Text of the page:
I have not designed with that chip, and you haven't provided much detail, so take these as suggestions of places to look not as any sort of Gospel:
- Measure your supply current. If there's a bad fault it may spike right before shutdown.
- Check that the Hall output from the motor is hooked up correctly (there's six ways to hook it up; one is right).
- Check that the flavor of the Hall output matches the flavor expected by the controller chip. I can't remember which is which, but there are two popular ones; using the wrong one is -- wrong.
- Verify that you have no shorts to ground or power. Or anywhere else for that matter.
- Verify that your PWM is a good frequency. It needs to be high enough so that the coil current is limited by the coil inductance, but not so high that you're effectively shorting the output with the inter-turn capacitance of the coil. At a guess, 10kHz should work but that is a total wild-ass guess and is absolutely, positively not guaranteed.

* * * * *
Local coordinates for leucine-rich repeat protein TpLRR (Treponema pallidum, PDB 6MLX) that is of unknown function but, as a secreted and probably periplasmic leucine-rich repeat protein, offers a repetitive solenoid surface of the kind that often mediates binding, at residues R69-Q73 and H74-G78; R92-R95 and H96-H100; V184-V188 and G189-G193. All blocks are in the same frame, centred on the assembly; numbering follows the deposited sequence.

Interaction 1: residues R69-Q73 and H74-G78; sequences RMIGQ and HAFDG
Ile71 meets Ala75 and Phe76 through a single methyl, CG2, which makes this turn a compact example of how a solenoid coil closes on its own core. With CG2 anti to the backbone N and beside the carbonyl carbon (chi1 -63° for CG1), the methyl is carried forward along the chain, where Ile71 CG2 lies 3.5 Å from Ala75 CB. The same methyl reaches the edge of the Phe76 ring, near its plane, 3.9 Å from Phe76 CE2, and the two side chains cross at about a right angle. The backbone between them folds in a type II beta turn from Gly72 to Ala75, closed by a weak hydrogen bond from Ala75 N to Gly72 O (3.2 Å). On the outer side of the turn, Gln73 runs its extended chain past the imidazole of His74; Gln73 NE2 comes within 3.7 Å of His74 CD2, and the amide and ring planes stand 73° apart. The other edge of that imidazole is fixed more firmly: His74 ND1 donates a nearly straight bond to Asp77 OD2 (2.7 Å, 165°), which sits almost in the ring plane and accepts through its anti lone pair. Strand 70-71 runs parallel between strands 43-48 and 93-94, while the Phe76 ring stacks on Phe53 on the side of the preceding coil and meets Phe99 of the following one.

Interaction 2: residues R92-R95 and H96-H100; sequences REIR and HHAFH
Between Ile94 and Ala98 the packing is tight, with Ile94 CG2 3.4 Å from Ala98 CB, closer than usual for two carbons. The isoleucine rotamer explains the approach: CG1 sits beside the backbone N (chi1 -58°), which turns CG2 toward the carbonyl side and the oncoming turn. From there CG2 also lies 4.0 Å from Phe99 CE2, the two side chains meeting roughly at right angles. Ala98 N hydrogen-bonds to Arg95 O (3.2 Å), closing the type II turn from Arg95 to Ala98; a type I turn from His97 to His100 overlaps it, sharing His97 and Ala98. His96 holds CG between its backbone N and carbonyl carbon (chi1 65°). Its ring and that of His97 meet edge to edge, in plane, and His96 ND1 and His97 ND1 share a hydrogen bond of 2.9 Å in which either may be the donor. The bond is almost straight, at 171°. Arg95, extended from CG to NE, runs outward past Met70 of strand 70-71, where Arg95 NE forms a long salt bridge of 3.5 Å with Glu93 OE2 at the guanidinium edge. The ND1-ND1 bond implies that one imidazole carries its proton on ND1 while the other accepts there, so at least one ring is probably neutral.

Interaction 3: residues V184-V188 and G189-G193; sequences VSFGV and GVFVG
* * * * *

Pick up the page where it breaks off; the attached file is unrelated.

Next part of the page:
- "PWM coming two phases at a time" is not unreasonable, if by that you mean that at any given time one phase is open-circuit and the other two are being driven by your PWM signal with opposite duty cycles.
I Have removed MODE=0, then the motor is rotating fine. but now the problem is, sometimes motor is not rotating. when i spin it with hand then it is rotating. the solution is there for A3931 but i am using A3930. please help me to find solution.
Maybe... instruct the controller to spin the motor very slowly; then instruct the controller to spin the motor slightly faster; then the same sequence till you're at the desired speed. Once again, maybe...
That would certainly be the appropriate thing to do if the motor is taking a while to spin up -- I don't know how that chip deals with speed commands that are way higher than the motor can do, or with over current events.